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Library in downtown Detroit reopens Today

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Library in downtown Detroit has a new look, new name

December 2, 2003



People who live and work in downtown Detroit will have their own public library again with today's reopening of the Rose and Robert Skillman Branch.

Formerly known simply as the downtown branch, it has been renamed in honor of the late Detroit philanthropists who supported numerous activities for children. A $5-million grant from the Skillman Foundation covered most of the $7.3-million restoration cost.

The library sports more than a new name. It also shows off a lovingly restored 1930s architectural look with all the modern touches. The branch features dozens of Internet-connected computer stations, a children's library, and a cybercafe. The branch is also now home to the National Automotive History Collection, one of the biggest archives of such material in the nation.

With its new name and look, the branch will cater to more than just office workers on lunch hour. Rhea Brown Lawson, the Detroit Public Library's deputy director, noted that Compuware Corp. maintains a day-care center nearby, and the downtown YMCA, now under construction, will be located just a block away.

"There's a great business community in the area that will take advantage of it," she said, "and with the Y coming downtown and Compuware just across the street, there's a lot of potential for interaction with children."

First opened in 1932 during the Depression, the downtown branch long stood as a local landmark in the shadow of the old Hudson's store. Designed by the Detroit firm Smith, Hinchman & Grylls, its architecture blended Depression-era classicism and a streamlined Art Deco and Art Moderne with touches of other styles.

But the branch closed in 1998 to accommodate the demolition of Hudson's next door and the construction of the new Compuware headquarters across the street.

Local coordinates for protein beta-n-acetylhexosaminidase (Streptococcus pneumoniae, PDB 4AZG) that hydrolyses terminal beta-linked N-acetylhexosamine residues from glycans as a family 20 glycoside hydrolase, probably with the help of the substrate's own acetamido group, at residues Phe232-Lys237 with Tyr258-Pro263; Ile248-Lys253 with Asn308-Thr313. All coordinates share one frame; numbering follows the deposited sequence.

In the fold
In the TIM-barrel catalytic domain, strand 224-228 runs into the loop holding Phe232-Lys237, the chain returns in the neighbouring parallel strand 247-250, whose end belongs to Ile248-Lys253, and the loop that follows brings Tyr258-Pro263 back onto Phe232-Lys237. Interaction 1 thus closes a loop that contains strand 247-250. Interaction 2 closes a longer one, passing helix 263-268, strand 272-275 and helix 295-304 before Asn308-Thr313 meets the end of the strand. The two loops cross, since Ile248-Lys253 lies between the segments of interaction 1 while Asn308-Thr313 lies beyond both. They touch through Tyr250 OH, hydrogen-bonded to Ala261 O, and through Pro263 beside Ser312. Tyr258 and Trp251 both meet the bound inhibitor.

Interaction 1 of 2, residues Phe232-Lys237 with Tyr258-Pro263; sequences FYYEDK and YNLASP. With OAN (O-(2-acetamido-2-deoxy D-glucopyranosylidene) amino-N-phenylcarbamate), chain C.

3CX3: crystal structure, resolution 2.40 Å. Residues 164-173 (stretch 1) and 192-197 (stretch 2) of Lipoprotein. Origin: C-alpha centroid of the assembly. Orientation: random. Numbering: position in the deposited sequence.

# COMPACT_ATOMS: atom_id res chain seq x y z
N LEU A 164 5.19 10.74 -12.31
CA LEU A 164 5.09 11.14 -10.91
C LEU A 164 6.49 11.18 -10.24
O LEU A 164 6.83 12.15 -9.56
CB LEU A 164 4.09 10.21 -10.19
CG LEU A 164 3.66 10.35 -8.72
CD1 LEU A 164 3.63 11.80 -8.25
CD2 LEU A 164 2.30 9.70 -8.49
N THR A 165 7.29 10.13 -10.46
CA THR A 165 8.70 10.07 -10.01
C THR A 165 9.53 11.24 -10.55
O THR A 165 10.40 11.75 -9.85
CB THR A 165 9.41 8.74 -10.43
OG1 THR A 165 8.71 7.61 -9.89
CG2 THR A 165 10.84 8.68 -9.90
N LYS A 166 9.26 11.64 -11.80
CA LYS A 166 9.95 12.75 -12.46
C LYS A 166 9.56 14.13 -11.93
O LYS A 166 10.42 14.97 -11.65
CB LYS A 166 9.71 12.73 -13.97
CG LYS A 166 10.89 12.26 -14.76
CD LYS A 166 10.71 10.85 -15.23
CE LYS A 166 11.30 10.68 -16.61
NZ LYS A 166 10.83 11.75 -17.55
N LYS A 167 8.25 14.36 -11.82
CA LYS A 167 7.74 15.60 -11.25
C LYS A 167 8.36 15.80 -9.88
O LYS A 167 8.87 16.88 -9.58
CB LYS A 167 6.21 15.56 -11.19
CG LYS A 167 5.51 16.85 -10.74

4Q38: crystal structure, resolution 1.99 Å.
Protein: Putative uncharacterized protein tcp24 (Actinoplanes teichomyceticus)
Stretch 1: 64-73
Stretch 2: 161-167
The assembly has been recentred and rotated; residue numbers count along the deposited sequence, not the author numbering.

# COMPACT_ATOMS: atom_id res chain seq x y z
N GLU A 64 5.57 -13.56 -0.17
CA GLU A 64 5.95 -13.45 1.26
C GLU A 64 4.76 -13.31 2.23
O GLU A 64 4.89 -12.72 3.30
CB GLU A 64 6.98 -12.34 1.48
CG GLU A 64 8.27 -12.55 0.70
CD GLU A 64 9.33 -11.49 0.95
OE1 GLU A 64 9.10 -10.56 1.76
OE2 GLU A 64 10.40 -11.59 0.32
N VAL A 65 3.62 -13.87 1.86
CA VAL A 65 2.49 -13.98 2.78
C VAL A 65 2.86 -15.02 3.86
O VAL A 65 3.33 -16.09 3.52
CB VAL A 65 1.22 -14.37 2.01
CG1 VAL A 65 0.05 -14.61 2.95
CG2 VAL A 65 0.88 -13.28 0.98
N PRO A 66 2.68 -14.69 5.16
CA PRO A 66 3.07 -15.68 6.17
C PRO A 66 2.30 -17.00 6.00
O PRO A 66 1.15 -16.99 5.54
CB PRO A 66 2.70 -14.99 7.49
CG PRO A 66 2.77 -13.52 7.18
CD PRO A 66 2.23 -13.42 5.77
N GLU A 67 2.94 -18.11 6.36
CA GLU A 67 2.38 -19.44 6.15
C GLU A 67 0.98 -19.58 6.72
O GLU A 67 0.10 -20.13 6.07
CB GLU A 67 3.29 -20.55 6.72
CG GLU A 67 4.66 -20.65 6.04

The SmithGroup, the architectural firm that succeeded SH&G, handled the restoration work. Among other things, the restoration did away with things that detracted from the original design.

In one of the most important touches, Darla Olson, a specialist in historic paint designs who is based in Hoboken, N.J., restored a sunburst pattern to the grand staircase area. The motif had been hidden beneath decades of paint.

"It really pops now. It's kind of a neat experience," said J. Michael Kirk, architect from the SmithGroup who oversaw the restoration. The Christman Co. of Lansing was lead contractor.

Part of the upstairs has been cleared of stacks and left open as a ceremonial space. Nancy Skowronski, director of the Detroit Public Library system, said groups have already started to book the space for special events.

Most of the second floor will serve as the new home of the National Automotive History Collection, which was housed at the main library in the Cultural Center. The collection includes photographs, sales brochures, repair manuals and other items documenting the history of the automobile.

As part of the renovation, extra-wide shelves were designed to hold boxes of archival material. The collection draws scholars as well as do-it-yourselfers who come for the car-repair manuals.

"We get a lot of automotive writers who come in from across the country, but we also get a lot of people off the street looking to repair a Studebaker carburetor," Skowronski said.

The foreign newspapers once available at the branch are now offered at the Parkman branch, 1766 Oakman, 313-852-4000.

Library hours at the Skillman branch will be 10-6 weekdays.

Contact JOHN GALLAGHER at 313-222-5173 or [email protected]

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